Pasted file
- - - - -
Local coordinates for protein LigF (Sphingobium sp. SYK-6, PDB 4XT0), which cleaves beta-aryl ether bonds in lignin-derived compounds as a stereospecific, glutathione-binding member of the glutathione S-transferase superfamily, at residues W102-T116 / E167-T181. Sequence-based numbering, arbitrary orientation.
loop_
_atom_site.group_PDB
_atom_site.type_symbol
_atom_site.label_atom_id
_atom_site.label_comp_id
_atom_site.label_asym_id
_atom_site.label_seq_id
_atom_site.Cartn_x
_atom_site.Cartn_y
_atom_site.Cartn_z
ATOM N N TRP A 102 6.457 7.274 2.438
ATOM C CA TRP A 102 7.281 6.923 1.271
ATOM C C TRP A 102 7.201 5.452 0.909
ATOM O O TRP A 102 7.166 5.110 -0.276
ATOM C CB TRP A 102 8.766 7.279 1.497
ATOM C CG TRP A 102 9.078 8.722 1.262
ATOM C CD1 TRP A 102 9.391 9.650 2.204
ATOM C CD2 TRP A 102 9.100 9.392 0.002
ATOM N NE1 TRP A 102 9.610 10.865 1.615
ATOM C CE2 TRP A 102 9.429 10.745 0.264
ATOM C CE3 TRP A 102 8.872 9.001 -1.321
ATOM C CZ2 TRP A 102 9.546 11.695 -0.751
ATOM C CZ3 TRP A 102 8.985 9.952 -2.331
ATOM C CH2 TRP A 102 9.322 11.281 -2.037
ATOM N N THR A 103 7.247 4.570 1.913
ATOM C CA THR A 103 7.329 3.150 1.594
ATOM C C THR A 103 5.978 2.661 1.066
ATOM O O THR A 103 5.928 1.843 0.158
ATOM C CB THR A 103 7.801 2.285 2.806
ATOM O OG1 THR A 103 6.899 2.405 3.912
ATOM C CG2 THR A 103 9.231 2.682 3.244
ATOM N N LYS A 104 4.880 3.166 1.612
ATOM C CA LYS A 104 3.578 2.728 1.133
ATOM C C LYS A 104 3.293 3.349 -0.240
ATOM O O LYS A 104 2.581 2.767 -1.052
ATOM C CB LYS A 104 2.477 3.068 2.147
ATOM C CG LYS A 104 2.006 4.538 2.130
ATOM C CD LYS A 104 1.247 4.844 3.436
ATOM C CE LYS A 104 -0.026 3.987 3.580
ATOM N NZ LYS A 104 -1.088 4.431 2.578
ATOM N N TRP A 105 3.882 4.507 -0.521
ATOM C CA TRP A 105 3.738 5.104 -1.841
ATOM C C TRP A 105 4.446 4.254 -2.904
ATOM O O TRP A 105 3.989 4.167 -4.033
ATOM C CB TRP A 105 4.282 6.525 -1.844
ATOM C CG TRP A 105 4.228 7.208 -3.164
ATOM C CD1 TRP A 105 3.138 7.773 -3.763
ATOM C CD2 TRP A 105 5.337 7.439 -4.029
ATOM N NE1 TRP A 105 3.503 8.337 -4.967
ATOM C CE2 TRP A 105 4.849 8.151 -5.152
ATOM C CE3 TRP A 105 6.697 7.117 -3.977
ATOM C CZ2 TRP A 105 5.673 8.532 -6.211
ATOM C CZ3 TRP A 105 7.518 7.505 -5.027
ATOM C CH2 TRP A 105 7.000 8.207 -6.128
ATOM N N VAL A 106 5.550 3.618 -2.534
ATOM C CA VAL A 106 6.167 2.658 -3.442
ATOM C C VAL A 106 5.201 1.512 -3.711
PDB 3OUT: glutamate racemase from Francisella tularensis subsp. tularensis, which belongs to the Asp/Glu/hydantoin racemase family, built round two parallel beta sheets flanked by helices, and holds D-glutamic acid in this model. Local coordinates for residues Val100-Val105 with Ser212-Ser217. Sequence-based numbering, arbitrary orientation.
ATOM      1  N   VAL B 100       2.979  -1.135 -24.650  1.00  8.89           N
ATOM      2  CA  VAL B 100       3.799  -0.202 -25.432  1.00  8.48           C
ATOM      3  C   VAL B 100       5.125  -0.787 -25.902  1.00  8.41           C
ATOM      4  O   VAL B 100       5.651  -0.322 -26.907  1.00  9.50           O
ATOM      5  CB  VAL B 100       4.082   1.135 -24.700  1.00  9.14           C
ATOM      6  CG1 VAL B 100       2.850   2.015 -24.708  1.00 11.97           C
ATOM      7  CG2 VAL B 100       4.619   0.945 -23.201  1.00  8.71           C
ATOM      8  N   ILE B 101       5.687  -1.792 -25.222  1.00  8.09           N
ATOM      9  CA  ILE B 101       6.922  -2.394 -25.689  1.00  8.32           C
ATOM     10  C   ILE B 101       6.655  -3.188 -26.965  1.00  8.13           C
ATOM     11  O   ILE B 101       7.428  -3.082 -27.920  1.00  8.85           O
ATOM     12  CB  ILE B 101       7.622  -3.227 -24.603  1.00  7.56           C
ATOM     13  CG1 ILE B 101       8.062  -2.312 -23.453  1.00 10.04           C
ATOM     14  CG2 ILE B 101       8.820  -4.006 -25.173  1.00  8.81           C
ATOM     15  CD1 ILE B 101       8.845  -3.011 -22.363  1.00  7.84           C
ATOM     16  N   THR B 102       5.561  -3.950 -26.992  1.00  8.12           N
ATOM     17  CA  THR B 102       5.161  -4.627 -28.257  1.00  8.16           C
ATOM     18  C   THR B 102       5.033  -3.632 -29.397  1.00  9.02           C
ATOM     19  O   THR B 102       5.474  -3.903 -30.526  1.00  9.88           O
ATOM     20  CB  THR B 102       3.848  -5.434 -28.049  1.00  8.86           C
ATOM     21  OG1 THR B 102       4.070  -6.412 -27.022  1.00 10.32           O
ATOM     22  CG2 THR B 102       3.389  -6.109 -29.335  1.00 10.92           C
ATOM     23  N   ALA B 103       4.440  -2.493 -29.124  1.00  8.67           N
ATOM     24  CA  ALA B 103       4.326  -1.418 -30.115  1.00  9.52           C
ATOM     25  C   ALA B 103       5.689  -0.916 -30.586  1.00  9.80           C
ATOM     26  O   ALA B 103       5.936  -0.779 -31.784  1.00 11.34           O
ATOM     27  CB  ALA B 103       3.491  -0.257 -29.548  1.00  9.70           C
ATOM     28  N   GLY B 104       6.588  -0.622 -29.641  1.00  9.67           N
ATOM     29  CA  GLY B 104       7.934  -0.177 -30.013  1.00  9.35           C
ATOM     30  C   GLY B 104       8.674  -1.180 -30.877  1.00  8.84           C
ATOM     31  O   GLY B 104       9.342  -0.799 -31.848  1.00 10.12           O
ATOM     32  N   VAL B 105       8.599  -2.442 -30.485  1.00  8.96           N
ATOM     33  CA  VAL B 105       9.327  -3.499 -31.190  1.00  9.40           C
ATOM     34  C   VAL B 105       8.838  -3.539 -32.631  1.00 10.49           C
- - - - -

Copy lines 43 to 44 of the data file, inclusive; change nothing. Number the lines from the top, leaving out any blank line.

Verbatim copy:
ATOM C CA TRP A 105 3.738 5.104 -1.841
ATOM C C TRP A 105 4.446 4.254 -2.904